by Mark Laurie Published
If you make a mistake press X to switch the foreground colour to white, you can now paint the mask back in. To see what your masking effect looks like, Fig 6, turn off the lower layer by clicking on the eye beside its icon.
Flatten your image (from the layers palette menu select flatten image). Go to the channels palette and delete the alpha channel.
Back in the layers palette, we can add one more step to the image. Go to Filter>Noise>Add Noise. Set the options to Gaussian and check monochromatic. You will want to adjust the amount slider so the grain is just barely visual. This will vary with your file size but is usually very low, in this example of a 3MB file our amount was 1.5.
The noise gives a mild texture feel to the image and a sense of sharpness. You can retouch the bits out that the filter did not hide. A great time to play with the Healing brush. The masthead picture shows the final image with some mild retouching.
There are always several approaches to an effect so here is another. In this digital capture image of Pam, Fig 9, we have our start. Do crtl/command J twice to get two copies of the background layer. Rename the middle layer Highlight and the top layer Shadow. Turn the Shadow layer off by clicking on the eye beside it.
Activate the Highlight layer. Change the Layer mode to lighten. Reduce the layer's opacity to around 50% to 60%. By changing these settings before you begin the filter you can see how the two combine. Go to: Filter>Blur>Gaussian Blur. Set the blur so the features are still visible but with no sharp features, Fig 10. This Fig shows you the effect without mode set. It's not too critical but an area you can play in to find your best effect, a bit stronger is better than weaker.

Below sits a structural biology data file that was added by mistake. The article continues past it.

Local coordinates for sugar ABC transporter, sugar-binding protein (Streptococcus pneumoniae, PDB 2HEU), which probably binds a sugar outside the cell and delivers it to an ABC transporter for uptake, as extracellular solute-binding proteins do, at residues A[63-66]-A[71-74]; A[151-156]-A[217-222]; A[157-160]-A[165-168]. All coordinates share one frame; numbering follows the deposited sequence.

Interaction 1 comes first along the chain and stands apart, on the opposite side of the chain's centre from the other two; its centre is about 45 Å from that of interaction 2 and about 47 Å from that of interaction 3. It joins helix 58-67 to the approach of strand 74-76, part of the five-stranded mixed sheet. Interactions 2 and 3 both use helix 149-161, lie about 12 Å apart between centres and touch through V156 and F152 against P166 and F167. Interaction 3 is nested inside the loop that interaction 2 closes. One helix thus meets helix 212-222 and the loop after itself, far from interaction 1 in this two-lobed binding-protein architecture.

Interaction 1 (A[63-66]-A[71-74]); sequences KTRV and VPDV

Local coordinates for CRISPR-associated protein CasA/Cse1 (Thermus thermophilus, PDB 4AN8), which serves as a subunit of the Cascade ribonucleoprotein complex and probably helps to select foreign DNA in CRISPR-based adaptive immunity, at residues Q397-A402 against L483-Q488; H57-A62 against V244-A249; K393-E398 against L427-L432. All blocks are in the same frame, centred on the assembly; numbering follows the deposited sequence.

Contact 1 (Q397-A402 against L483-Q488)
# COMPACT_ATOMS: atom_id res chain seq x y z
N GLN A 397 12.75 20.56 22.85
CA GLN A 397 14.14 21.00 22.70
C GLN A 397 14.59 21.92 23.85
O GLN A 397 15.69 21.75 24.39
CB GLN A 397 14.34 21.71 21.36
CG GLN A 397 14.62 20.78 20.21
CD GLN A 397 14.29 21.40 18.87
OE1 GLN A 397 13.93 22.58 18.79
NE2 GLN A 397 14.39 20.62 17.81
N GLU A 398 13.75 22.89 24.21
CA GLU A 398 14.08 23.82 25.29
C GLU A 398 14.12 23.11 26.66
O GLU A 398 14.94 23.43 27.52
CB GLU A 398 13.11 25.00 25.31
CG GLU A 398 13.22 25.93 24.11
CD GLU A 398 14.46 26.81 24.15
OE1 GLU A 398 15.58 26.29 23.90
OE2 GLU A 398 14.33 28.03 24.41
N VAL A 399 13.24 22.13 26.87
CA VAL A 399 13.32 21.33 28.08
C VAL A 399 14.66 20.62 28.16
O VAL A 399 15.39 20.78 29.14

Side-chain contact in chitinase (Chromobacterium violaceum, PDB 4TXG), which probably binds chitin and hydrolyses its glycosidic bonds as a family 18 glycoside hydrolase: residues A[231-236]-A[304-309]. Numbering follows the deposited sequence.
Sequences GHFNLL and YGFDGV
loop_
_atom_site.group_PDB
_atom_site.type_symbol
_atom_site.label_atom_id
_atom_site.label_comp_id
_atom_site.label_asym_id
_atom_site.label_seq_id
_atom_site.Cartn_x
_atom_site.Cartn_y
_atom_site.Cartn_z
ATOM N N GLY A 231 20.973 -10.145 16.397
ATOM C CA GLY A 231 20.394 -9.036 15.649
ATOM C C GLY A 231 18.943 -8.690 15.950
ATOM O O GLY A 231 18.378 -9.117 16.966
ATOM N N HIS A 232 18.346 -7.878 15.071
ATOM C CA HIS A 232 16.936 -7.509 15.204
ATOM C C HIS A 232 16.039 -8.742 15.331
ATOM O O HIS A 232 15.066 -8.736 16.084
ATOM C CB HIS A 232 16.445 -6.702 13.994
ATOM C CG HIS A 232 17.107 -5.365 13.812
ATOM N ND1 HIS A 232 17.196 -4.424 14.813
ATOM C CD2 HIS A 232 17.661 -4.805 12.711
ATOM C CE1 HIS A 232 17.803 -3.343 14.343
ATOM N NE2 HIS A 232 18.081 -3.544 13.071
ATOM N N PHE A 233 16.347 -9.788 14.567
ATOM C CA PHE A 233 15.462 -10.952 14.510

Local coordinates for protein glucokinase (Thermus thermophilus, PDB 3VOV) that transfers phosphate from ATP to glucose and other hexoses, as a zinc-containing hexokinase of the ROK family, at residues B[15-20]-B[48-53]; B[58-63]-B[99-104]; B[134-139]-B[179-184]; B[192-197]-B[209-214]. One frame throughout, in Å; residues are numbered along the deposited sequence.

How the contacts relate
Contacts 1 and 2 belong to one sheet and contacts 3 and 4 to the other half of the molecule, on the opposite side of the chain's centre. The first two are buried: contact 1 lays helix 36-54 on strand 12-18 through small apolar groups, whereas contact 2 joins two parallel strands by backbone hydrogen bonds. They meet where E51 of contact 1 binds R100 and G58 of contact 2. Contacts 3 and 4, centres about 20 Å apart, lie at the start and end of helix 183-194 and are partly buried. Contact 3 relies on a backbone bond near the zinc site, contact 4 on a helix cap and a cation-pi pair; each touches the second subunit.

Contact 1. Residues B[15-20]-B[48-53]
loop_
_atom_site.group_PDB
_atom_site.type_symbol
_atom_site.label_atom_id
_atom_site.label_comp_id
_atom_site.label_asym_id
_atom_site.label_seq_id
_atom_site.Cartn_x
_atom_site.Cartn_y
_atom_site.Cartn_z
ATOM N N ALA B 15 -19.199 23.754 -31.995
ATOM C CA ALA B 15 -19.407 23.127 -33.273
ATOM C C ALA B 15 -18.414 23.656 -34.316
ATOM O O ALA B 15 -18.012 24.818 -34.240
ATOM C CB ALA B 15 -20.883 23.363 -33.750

Activate the Shadow layer. Change the Shadow Layer Mode to Darken. Change the Opacity (quick key tip, hit V for the move tool then type the number you want for the opacity level, i.e. 6 = 60%) to about 45%. Go to Filter>Blur>Gaussian Blur. Blur the features again but not as strong as we did the highlight layer. Let some experimentation be your guide.
vWith the Shadow layer active, link it with the Highlight layer. Click the empty square on the Highlight layer below the icon of the brush of the Shadow layer. In the Layers menu (access by the triangle upper right of palette) select merge linked.
The properties of the two layers merge, along with their opacities. Fig 11. You can still adjust this combined layer's opacity to finicky the effect you like.
Like the previous approach, we need to get sharpness back into the eyes and mouth. Repeat that process here. Another way to see the effect of the mask is hold the shift key down and click on the mask, it turns it on and off.
Some things to watch when sharpening the eyes is your depth of field. The farther items don't sharpen as much, which means go light on the masking tool's opacity.
Fig 12 is the finished effort. You can see the dramatic difference between what we started with, Fig 13 and Pam's final image. All before we do the finishing retouching.
There are other ways to create soft focus filters and many third party plugins doing the same. By making an action on these you can automate the steps and experience tremendous time savings.
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